Black tea from one of the best artisan crafters in Yunnan with strong notes of grape, and a tingling spicy warmth. . . .
Pictured Above: Master Han picking leaves in the canopy of a tea tree, Qianjiazhai region
Master Han is a remarkably talented crafter of wild picked pu'ers and black teas whose workshop and ancient plot of tea forest is an hour's walk to the nearest gravel road in a national forest preserve. We were lucky enough to meet him at his first tea conference. Tucked away in a hidden corner behind slick modern displays with uniformed reps from Xiaguan and Menghai, Master Han and his young apprentice seemed apprehensive about the operation. We were on our way to a panel on gongfu brewing when the sheer beauty of a bag of his wild-picked black tea caught us in our tracks.
Smelling like the fields of terraced grapes in the Himalyan foothills of Yunnan, and like the wild fir tree forests near the Tibetan borderlands after a wet rain, this tea was calling out to us. When we asked Master Han if we could try it, he was surprised. We were the first people to stop and ask him any questions all day. He pulled out a shoebox full of polaroid pictures of his secret plot in the forest, pictures of him climbing trees and rolling leaves, explaining that he and a few apprentices crafted their tea for the local market in Mengsong village nearby, and had been inspired to share beyond Yunnan after a friend connected them with the tea conference organizers.
He packed an yixing clay teapot full to the top with leaves and poured us cups of the golden liquor. The taste was startlingly complex- more like a sheng pu'er in dimension than any black tea we had tried before. The thick linen-like mouthfeel distinct to Yunnan was strong, but the tip of the tongue was all wine-grapes and the bursting sweetness of biting into a honeycrisp apple. It was hard to even concentrate on the conversation with the intense warm aftertaste on the sides of the tongue.
The later steepings unfolded with a unique malty spiciness best compared to unfiltered Italian olive oil on crisp sourdough bread. The malty notes combine with the apple and grape to evoke specifically the rich dark concord grape. The aftertaste grows bright like a younger highland single malt scotch and lingers like coconut flesh. The tingling on the tongue and uniquely potent energy or chaqi we were left with was incredible.
While we drank tea with Master Han and discussed our mutual love of the wild flavor of Yunnan, an important-looking businessman approached and asked if he could wholesale the tea in Shandong. Master Han looked at him carefully and said that the tea wasn't for sale. "He didn't even want to try it. I'm not sending half my harvest to someone who isn't interested in tea." We were terrified to ask if we could share his tea after that, but as we were leaving he sent us off with bags of samples and his phone number to stay in touch. With a little logistical help from Weiwei to get this tea out of the forests and on an airplane for America, we are extremely excited to represent Master Han to some of the first outside of Mengsong Village to try his master work. Enjoy!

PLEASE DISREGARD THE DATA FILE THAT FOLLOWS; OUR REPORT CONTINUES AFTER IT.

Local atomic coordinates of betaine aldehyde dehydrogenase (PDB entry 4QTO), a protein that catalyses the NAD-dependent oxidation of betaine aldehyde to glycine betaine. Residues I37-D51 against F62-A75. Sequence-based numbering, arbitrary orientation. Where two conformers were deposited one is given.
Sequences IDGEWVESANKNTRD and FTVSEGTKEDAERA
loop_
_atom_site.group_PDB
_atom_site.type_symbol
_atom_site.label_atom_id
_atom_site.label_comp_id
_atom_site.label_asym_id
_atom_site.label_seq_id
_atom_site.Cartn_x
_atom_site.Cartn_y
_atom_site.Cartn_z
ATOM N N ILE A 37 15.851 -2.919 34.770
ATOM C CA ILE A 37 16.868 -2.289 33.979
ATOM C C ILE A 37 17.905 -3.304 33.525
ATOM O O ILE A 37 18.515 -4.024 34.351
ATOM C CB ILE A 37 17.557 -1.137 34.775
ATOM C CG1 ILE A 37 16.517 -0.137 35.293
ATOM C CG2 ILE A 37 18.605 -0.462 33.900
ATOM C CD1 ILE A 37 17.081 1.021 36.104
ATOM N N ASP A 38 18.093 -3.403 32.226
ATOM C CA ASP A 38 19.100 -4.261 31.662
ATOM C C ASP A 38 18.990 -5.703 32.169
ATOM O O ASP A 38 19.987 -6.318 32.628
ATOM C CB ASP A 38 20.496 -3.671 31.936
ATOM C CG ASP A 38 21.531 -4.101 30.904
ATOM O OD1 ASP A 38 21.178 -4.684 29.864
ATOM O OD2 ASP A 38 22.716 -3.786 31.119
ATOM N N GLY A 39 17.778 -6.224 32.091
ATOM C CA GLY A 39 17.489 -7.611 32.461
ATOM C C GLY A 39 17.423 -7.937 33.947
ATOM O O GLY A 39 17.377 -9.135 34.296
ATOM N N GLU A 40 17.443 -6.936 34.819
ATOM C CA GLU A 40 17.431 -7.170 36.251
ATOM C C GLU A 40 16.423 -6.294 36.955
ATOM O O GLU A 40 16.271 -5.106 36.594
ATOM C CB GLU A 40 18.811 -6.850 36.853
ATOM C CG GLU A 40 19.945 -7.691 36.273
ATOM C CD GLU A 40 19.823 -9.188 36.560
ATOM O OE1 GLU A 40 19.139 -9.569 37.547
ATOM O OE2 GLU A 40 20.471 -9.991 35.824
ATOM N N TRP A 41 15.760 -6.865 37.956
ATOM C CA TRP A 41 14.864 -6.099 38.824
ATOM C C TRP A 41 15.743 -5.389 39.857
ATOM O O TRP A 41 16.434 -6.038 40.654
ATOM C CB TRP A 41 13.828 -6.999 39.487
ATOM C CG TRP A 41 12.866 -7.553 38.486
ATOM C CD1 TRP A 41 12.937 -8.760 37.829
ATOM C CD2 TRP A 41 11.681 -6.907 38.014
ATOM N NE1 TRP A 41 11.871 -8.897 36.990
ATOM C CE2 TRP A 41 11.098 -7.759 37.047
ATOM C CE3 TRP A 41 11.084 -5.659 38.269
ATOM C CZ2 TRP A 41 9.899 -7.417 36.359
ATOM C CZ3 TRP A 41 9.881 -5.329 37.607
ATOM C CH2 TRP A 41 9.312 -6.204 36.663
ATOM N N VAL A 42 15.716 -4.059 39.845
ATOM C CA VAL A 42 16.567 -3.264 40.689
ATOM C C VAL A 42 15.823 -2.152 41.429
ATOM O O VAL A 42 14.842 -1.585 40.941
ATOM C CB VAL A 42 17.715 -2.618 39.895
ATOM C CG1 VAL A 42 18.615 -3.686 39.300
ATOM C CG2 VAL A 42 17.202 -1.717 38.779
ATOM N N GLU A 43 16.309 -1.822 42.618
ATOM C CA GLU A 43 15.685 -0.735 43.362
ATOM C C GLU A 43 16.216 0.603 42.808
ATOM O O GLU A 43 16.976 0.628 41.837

Date of Picking:2012
Location of Picking:Qianjiazhai forest region near Mengsong Village, Xishuangbanna. Altitude 2100 meters.
What Was Picked:Large silvery buds and leaves from old tea trees
Quantity Acquired:Our initial purchase was 18 pounds.
Sourcing Agent(s):David and Lily Duckler at Master Han's first tea conference. Master Han is a member of the Zhenyuan Dongsa Farmers' Cooperative
Brewing Golden Fleece, a similarly wild-picked Yunnan Black
Gongfu Brewing: Use 4g of leaves for a 5-6oz gaiwan or yixing pot. Heat the gaiwan or pot with boiling water and pour out. Add leaves, rinse leaves with boiling water for less than a second. Use this steeping to heat cups and pour over yixing. Steep each round for 2-3 seconds, increasing time by 3 seconds each steeping after the third steeping. Enjoy at least 15 infusions.
Western Brewing: Use two heaping teaspoons of leaves per cup of water. Steep in a brew basket or loose in a pot to give the leaves plenty of room to expand. If possible avoid tea balls or paper filter bags. Steep for one minute with filtered boiling water and remove leaves or pour off water. Save the leaves. Enjoy at least 4 infusions, increasing steep time with each infusion.